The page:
On November 4 in 1918, New Zealand soldiers liberated the small French town of Le Quesnoy — the links endure 100 years on

When you think of World War I, the first people you'd probably think about are the front-line men. And rightly so.

An appalling existence of not knowing whether you or the mates you've gone off on this great adventure with, would still be here come sundown. The great adventure of The Great War that was meant to be over by Christmas — but of course it wasn't. And it wasn't an adventure.

Coping with that personal uncertainty and the inevitable death and destruction you can't help but witness must have taken a huge psychological toll on those men.

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I've learnt recently about the work of the chaplains who went with the New Zealand Expeditionary Force to war, and I have a huge respect for the work they did there with and for these men. They were perhaps the one group that truly knew the emotional toll of war. They were a safe option to unload to and were attached to every battalion.

Reverend Clive Mortimer Jones was one such man — one of the 140 clergy New Zealand would send overseas with their troops.

He wrote letters back to his parish in St Andrew's, Cambridge, telling them of his experiences and his admiration for the boys. Letters that even his own son would not know about until some 40 years after his father died. Because like so many others, Clive came home and didn't talk about the war. In the letters however, he did just that.

Jude Dobson at Le Quesnoy Communal Cemetery Extension at the graves of the men buried by Rev Clive Mortimer Jones. Photo / Malcolm Sines
Jude Dobson at Le Quesnoy Communal Cemetery Extension at the graves of the men buried by Rev Clive Mortimer Jones. Photo / Malcolm Sines

On reading them you realise the enormity of the job description. At the big hospital centres where there were 17 hospitals with up to 60 wards, he talks of three afternoons visiting 30 men, happy to see someone from home. Just finding the New Zealand wounded was challenging in itself, walking from hospital to hospital, ward to ward, sometimes 7km each way.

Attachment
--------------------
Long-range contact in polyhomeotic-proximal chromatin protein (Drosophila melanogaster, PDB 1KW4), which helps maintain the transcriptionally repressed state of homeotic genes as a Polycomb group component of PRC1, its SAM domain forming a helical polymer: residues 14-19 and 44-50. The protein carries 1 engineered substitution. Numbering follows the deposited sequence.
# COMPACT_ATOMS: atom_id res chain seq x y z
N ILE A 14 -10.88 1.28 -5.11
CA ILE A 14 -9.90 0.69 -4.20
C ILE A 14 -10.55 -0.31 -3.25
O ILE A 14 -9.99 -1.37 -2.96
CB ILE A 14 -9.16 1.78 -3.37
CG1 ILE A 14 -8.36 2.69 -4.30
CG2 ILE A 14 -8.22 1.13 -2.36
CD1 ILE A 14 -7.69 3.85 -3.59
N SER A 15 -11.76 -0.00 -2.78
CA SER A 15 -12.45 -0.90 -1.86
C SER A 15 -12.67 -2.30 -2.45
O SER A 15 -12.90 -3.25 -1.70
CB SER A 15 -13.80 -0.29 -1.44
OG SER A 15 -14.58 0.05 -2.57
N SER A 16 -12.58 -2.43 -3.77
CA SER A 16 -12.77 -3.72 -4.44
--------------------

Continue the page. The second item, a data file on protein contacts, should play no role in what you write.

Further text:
The chaplain was often the censor of letters the men wrote, and I can only imagine that would be a sad job, reading men's letters home and deciding if they were acceptable to send and didn't give too much away. He self-censored, often writing from somewhere in France and on one occasion stating, HQ and the trenches I may not describe.

What he did describe though was raw. Letters talk of navigating Dead Mule Gully, and a bomb that killed five men and 17 horses close by, and of course dealing with the dead and dying. He would take the burial services, sometimes in the thick of battle.

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He would take care of any personal effects he would find on them — many of whom were extremely wounded - and mark their graves with all he knew about the dead man.

He would comb the battlefields for any of our boys not buried, and ensure they were identified if possible and buried. Sometimes men would not be allowed to go to the burials in an effort to keep a fingerhold on their sanity, given they had to face another day like the last one that killed their mate, tomorrow. So he was it.

He would write to the relatives. Many relatives, days and days on end. He'd take photos of the wooden crosses too and send them to their mums. Grim stuff. What do you write, letter after letter?

And then there were the living. He was their confidant, counsellor, consistent friend.

There when they went over the top in the trenches and there at the regimental aid post when they came back injured or dying. A ubiquitous, soothing presence in times of intense stress.

I have a newfound respect for the clergy on the front-line, and when I think of active service, I now realise how active and instrumental they were in the mental health support of our brave soldiers. Lest we forget.